Salivary gland cancer starts in one of the salivary glands. It's not just one disease. There are actually several different salivary glands found inside and near your mouth. Many types of cancer and benign (non-cancerous) tumors can develop in these glands.
Salivary glands make saliva - the lubricating fluid found in the mouth and throat. Saliva contains enzymes that begin the process of digesting food. It also contains antibodies and other substances that help prevent infections of the mouth and throat.
The 2 main types of salivary glands are the major salivary glands and minor salivary glands.
There are 3 sets of major salivary glands on each side of the face:
There are also several hundred minor salivary glands that are too small to see without a microscope. These glands are under the lining of the lips and tongue; in the roof of the mouth; and inside the cheeks, nose, sinuses, and larynx (voice box). Tumors in these glands are uncommon, but they are more often cancerous than benign. Cancers of the minor salivary glands most often start in the roof of the mouth.
Signs and symptoms of a salivary gland tumor may include:
Salivary gland tumors are rare, accounting for less than 10 percent of all head and neck tumors. It's not clear what causes salivary gland tumors.
Doctors know salivary gland cancer occurs when some cells in a salivary gland develop mutations in their DNA. The mutations allow the cells to grow and divide rapidly. The mutated cells continue living when other cells would die. The accumulating cells form a tumor that can invade nearby tissue. Cancerous cells can break off and spread (metastasize) to distant areas of the body.
Many different types of salivary gland tumors exist. Doctors classify salivary gland tumors based on the type of cells involved in the tumors. Knowing the type of salivary gland tumor you have helps your doctor determine which treatment options are best for you.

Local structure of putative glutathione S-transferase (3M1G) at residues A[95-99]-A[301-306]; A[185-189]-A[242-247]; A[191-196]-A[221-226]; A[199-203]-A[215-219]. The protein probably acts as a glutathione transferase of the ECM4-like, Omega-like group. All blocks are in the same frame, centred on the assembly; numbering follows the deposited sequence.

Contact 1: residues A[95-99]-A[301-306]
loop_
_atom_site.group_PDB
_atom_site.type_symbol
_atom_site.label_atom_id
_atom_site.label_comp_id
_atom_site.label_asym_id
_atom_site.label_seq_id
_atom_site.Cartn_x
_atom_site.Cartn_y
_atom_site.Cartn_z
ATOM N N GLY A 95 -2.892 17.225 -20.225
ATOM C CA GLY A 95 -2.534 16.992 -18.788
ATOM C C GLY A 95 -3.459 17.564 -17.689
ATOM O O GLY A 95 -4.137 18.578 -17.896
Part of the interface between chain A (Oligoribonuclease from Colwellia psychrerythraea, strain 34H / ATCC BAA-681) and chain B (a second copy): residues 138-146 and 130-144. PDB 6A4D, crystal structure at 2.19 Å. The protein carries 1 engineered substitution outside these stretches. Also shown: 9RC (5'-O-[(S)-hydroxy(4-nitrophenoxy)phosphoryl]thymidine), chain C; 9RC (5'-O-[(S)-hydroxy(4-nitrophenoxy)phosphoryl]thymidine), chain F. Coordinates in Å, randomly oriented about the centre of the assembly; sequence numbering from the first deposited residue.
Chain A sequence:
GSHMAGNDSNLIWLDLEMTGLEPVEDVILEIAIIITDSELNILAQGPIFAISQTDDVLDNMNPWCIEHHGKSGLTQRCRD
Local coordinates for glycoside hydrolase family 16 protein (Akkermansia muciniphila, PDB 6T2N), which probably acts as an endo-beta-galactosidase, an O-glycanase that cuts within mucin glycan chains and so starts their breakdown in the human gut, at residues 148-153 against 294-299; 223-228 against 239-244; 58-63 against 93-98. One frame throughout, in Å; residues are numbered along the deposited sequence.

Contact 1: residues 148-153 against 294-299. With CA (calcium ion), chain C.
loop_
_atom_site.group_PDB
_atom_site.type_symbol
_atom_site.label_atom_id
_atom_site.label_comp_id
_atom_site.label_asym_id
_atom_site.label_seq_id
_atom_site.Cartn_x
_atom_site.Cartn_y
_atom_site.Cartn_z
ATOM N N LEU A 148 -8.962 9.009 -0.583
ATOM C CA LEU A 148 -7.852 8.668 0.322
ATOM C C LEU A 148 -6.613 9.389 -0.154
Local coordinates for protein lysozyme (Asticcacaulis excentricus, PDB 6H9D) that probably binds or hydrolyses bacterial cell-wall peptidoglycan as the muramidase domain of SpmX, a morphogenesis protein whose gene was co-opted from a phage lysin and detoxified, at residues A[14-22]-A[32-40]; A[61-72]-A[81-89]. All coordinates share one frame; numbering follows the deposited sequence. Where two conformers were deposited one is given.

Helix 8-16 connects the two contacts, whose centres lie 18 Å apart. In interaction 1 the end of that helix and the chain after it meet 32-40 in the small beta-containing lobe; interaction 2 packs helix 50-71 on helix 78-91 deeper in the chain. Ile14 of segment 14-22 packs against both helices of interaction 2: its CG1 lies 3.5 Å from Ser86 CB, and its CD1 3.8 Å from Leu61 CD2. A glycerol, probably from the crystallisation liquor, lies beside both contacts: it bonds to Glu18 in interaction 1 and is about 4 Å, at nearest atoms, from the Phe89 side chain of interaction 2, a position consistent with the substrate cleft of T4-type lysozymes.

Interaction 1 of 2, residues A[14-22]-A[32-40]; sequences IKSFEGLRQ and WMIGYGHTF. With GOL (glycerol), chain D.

The most common benign salivary gland tumor is a pleomorphic adenoma. This is typically a slow-growing tumor that occurs most often in the parotid gland. Other benign salivary gland tumors include:
Types of malignant salivary gland tumors include:
Factors that may increase your risk of salivary gland tumors include:
Treatment for salivary gland cancer depends on the type, size and stage of salivary gland cancer you have, as well as your overall health and your preferences. Salivary gland cancer treatment usually involves surgery, with or without radiation therapy.
Surgery for salivary gland cancer may include:
Salivary gland surgery can be difficult because several important nerves are located in and around the glands. For example, a nerve in the face that controls facial movement runs through the parotid gland. Removing tumors that involve important nerves may require damaging the nerves, causing partial paralysis of your face. Surgeons take care to preserve these nerves whenever possible. In some cases, severed nerves can be repaired with nerves taken from other areas of your body.
Radiation therapy uses high-powered energy beams, such as X-rays, to kill cancer cells. During radiation therapy, you lie on a table while a machine moves around you, directing high-powered beams at specific points on your body. A newer type of radiation therapy that uses particles called neutrons may be more effective in treating certain salivary gland cancers. However, neutron radiation therapy isn't widely available in the United States.
Radiation therapy can be used after surgery to kill any cancer cells that might remain. If surgery isn't possible because a tumor is very large or is located in a place that makes removal too risky, radiation alone may be used to treat salivary gland cancer.
Chemotherapy is a drug treatment that uses chemicals to kill cancer cells. Chemotherapy may be an option for people with advanced salivary gland cancer that has spread to distant areas of their bodies. Chemotherapy isn't currently used as a standard treatment for salivary gland cancer, but researchers are studying its use.
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